It’s July! The season of hot and sunny weather (not in UK tho), the dresses and shorts time, juicy strawberry fields, and beautiful beach views. July is definitely my favourite month of the year, however, I might be slightly biased as it is also my birthday month. I decided to spend the whole of my day doing things I love. I had an osteopathy session in the morning, then fancy breakfast later followed by a full body massage. We then had an amazing dinner with my fiance and finished our evening at the cinema sneaking in our pre-bought snacks. I still don’t know if that’s supposed to be illegal?
Despite us living on a rainy island, the weather does spoil us occasionally. The rarity of this allows everyone to appreciate the sunny and warm days more and although everyone starts whining about the heat being too unbearable very quickly, we still end up being on the beach soaking it all in.
Now this leads me to the subject I wanted to talk about in today’s blog and that is sunscreen. I am not going to talk about how important the sunscreen is as everyone knows this (unless you still cover yourself with the glowy-shimmery oils and then bake yourself crisp- you need to reconsider what you know about your skin, sun and body). What I want to go through today are the ingredients in your sunscreens. I had a sun tanning session with my friend a couple of weeks ago and as it was a last minute decision, I remembered that I do not have a good suncreen at home. So I popped in Tesco and discovered that they have a few choices with unusually cheap brands in there. Being short of time I took one, didn’t think of looking at the ingredients at the time, put it on the areas I want to protect the most and had a lush time. Later in the day, the fact that only the areas I covered with sunscreen were red wasn’t the saddest part- the ingredient list I read through was:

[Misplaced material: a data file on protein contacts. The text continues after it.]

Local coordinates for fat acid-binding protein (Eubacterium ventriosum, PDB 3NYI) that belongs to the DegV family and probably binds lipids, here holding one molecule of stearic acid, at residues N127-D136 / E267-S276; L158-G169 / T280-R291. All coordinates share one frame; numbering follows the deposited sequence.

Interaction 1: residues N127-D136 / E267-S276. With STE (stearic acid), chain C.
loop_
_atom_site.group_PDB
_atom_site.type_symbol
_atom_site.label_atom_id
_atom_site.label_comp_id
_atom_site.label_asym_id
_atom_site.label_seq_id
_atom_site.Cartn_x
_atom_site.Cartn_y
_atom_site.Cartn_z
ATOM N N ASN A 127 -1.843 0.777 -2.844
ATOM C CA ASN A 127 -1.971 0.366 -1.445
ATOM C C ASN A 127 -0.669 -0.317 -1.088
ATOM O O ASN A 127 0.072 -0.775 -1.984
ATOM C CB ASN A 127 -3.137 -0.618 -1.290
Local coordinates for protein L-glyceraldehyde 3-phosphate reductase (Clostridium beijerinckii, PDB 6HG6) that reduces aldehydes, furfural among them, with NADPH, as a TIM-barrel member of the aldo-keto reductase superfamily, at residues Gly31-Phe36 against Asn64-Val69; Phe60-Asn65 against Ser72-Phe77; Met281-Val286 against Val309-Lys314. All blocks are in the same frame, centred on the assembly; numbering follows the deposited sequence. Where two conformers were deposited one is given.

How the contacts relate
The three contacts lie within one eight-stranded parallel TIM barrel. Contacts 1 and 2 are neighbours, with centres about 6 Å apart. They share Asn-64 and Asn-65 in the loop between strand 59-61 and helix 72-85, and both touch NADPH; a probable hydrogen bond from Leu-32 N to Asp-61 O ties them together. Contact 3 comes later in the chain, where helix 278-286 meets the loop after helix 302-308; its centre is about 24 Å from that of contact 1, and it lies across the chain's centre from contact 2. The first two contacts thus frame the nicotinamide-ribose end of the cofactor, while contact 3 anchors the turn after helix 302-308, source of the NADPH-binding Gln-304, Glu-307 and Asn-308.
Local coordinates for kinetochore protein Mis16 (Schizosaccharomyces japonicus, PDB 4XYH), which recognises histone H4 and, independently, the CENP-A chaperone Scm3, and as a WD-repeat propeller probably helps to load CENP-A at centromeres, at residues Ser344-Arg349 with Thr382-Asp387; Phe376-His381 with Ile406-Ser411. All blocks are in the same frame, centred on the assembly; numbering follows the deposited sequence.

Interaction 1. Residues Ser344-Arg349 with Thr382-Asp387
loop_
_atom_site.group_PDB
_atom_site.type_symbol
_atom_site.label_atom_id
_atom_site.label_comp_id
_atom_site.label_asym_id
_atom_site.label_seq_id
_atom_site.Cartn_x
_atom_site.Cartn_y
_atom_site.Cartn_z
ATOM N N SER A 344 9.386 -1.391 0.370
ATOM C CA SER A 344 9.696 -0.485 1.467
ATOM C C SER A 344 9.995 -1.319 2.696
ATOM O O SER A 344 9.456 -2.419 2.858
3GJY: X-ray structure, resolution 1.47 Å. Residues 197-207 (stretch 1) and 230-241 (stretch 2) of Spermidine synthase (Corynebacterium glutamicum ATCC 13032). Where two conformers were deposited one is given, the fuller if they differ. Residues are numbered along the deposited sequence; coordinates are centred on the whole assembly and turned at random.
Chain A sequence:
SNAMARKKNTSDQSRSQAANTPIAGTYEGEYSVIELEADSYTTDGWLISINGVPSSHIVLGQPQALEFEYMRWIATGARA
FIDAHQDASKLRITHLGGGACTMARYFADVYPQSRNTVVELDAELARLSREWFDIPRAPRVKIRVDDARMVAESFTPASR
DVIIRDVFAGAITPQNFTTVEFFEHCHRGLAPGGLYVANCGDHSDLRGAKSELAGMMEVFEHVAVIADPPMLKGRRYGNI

and all the other ingredients that are quite hard to pronounce and it’s not because English is not my first language. All of the ingredients listed have general safety concerns especially due to being highly absorptive. They can not only cause hormone disruption (altering oestrogen in women, testosterone in men) and skin allergies but are also toxic to oceans and wildlife. All of them are supposed to be safe in small amounts, however, sunscreen users have been found to have higher concentrations of the named chemicals than safe amounts.
So what shall we do? The answer is quite easy, to be honest. Read the ingredients, do your research. The hot and sunny days are so rare in UK that you don’t have to worry about constantly spending big amounts of money on more expensive sunscreens. A few bottles a season should be enough. Companies like Jason, babo botanicals, Green people, Ren and others are giving people choices of non-toxic sunscreens and have a variety of price tags as well.
And whilst we are still waiting for the sun and warmth on our skin, we are still here to help your body to thrive and function at its best.